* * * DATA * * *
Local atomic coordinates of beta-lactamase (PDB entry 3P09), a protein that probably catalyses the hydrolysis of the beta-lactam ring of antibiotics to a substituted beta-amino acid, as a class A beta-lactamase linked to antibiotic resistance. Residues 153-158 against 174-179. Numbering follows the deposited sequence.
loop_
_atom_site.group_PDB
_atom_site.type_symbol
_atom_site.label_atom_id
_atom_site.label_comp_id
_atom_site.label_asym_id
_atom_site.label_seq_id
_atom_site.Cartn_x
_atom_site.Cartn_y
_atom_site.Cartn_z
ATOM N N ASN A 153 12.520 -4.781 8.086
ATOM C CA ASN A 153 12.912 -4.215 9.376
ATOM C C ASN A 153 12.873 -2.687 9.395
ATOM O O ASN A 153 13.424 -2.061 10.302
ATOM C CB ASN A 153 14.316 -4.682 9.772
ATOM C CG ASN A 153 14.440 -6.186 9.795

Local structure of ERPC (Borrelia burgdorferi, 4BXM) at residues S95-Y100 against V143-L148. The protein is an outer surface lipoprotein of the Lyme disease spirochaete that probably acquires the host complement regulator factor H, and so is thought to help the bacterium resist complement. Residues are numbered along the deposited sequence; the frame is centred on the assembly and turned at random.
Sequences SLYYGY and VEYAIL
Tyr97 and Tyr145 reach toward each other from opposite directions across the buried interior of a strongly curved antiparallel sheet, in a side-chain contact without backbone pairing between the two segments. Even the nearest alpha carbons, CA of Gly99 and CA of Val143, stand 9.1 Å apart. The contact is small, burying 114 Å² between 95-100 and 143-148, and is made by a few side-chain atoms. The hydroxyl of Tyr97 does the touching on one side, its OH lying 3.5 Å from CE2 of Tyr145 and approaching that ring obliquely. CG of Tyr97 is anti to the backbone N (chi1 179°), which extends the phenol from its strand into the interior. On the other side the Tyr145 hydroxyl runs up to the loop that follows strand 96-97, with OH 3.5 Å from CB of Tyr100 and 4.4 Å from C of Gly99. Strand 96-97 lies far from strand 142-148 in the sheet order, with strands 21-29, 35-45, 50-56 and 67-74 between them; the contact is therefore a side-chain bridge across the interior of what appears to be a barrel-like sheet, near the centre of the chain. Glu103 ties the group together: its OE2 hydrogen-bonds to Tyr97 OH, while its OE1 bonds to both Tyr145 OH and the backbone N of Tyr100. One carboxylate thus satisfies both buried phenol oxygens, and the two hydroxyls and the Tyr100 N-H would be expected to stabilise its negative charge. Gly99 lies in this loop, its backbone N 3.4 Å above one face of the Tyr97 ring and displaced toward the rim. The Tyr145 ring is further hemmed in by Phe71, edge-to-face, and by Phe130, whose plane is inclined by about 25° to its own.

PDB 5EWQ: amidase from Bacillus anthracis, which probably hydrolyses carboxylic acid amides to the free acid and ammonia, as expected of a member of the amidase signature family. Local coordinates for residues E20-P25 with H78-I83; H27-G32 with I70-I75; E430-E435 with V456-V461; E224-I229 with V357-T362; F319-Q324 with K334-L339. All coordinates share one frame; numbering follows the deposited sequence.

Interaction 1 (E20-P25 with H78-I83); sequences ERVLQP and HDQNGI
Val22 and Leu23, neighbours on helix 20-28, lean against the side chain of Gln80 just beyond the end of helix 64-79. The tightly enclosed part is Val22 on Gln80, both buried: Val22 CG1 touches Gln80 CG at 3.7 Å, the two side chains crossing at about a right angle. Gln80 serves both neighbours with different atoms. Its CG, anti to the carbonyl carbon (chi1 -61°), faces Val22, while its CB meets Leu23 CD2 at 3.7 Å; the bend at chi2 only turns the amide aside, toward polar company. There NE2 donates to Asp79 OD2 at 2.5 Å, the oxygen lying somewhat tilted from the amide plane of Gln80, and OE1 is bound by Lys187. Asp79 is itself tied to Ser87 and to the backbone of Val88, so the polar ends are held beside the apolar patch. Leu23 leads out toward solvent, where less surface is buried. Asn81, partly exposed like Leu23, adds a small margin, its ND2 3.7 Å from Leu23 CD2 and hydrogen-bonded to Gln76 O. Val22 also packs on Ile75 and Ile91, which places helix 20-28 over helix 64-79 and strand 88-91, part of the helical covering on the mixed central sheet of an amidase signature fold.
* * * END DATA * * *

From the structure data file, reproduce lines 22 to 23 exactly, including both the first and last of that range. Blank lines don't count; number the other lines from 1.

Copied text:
Interaction 1 (E20-P25 with H78-I83); sequences ERVLQP and HDQNGI
Val22 and Leu23, neighbours on helix 20-28, lean against the side chain of Gln80 just beyond the end of helix 64-79. The tightly enclosed part is Val22 on Gln80, both buried: Val22 CG1 touches Gln80 CG at 3.7 Å, the two side chains crossing at about a right angle. Gln80 serves both neighbours with different atoms. Its CG, anti to the carbonyl carbon (chi1 -61°), faces Val22, while its CB meets Leu23 CD2 at 3.7 Å; the bend at chi2 only turns the amide aside, toward polar company. There NE2 donates to Asp79 OD2 at 2.5 Å, the oxygen lying somewhat tilted from the amide plane of Gln80, and OE1 is bound by Lys187. Asp79 is itself tied to Ser87 and to the backbone of Val88, so the polar ends are held beside the apolar patch. Leu23 leads out toward solvent, where less surface is buried. Asn81, partly exposed like Leu23, adds a small margin, its ND2 3.7 Å from Leu23 CD2 and hydrogen-bonded to Gln76 O. Val22 also packs on Ile75 and Ile91, which places helix 20-28 over helix 64-79 and strand 88-91, part of the helical covering on the mixed central sheet of an amidase signature fold.